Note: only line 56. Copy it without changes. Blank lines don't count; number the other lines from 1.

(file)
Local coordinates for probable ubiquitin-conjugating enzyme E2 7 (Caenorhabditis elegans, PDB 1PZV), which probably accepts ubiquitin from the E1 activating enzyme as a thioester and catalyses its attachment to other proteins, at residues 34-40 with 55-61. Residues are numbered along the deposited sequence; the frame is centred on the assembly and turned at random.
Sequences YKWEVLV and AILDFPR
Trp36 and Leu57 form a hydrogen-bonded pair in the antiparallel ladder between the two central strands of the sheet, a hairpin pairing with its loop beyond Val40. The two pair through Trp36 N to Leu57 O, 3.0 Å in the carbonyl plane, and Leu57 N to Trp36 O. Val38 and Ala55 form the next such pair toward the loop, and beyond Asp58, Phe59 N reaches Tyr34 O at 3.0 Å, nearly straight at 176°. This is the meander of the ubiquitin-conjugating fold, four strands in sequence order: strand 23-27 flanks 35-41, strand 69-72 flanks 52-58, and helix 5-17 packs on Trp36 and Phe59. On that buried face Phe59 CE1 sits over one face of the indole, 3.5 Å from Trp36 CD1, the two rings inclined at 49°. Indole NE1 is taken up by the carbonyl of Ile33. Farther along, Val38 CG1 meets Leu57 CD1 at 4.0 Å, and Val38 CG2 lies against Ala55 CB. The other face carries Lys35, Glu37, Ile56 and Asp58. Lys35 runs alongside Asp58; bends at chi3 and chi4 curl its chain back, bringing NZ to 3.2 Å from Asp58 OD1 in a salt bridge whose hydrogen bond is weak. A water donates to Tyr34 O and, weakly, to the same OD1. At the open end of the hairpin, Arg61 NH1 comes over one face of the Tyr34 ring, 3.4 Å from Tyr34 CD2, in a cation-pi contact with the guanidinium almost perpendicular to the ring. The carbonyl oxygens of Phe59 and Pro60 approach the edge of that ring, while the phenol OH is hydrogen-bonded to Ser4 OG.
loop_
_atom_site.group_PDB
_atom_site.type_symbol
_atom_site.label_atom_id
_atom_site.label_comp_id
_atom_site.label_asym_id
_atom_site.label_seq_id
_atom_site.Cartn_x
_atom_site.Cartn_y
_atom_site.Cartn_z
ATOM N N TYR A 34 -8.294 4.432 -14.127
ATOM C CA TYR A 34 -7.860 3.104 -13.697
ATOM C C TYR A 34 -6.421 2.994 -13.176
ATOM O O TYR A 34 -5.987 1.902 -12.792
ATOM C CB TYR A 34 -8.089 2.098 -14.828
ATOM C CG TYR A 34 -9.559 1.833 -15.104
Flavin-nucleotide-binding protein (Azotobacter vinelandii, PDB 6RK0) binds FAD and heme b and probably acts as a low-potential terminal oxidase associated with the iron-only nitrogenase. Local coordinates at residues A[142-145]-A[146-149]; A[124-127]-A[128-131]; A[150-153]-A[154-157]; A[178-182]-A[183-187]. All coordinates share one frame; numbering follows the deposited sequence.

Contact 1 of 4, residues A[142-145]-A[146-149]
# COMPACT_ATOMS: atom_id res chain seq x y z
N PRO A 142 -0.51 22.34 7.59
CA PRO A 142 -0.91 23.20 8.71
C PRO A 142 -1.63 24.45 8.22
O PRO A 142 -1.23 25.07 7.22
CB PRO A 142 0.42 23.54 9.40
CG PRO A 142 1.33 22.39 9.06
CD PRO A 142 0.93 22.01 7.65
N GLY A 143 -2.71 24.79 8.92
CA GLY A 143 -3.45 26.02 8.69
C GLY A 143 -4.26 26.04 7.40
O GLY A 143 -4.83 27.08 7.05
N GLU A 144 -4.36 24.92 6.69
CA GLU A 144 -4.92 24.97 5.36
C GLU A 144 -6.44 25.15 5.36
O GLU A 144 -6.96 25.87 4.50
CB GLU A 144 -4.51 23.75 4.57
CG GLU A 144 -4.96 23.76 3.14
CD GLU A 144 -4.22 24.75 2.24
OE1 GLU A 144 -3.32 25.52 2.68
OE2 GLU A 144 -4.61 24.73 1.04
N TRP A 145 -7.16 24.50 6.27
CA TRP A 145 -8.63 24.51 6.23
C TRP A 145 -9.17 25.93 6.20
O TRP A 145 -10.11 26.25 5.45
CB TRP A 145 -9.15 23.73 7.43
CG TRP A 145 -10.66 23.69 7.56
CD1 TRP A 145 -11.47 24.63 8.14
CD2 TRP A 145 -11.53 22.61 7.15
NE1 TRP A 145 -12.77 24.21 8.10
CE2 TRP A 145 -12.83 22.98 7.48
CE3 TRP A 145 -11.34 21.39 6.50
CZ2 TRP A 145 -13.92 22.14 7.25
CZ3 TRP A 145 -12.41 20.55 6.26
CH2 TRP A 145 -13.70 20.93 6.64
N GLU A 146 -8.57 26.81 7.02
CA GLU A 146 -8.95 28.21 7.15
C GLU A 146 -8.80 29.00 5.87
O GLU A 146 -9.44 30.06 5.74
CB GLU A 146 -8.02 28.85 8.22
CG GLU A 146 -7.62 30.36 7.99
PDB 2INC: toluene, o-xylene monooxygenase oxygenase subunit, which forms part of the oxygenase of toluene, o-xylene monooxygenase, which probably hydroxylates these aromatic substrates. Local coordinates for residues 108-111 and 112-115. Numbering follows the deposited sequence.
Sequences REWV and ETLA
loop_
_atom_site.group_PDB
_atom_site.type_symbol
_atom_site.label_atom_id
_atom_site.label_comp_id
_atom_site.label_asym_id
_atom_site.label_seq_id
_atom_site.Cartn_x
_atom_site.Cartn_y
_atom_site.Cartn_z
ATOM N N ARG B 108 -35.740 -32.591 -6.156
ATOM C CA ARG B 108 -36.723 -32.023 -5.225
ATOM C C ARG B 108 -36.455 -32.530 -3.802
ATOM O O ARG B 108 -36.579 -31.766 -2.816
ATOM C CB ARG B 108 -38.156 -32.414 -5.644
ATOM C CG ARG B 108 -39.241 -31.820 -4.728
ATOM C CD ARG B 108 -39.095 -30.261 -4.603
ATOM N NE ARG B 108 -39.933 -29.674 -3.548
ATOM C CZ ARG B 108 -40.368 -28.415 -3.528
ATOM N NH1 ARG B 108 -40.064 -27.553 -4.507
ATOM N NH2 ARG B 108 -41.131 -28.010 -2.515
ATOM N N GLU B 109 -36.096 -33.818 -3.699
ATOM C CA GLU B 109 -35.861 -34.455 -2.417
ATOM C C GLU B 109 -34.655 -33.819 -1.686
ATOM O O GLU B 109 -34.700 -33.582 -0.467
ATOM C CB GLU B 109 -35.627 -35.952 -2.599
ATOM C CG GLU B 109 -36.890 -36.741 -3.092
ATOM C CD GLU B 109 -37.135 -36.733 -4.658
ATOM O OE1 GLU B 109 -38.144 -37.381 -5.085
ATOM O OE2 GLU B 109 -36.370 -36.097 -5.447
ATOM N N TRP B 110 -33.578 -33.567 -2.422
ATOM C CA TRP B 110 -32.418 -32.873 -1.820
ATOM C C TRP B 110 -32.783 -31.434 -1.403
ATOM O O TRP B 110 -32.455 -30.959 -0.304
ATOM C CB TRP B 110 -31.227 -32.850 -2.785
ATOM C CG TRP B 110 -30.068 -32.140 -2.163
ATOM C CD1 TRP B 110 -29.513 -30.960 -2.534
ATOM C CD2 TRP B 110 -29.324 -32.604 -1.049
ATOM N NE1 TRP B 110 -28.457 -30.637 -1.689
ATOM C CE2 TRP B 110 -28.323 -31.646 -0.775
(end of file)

CH2 TRP A 145 -13.70 20.93 6.64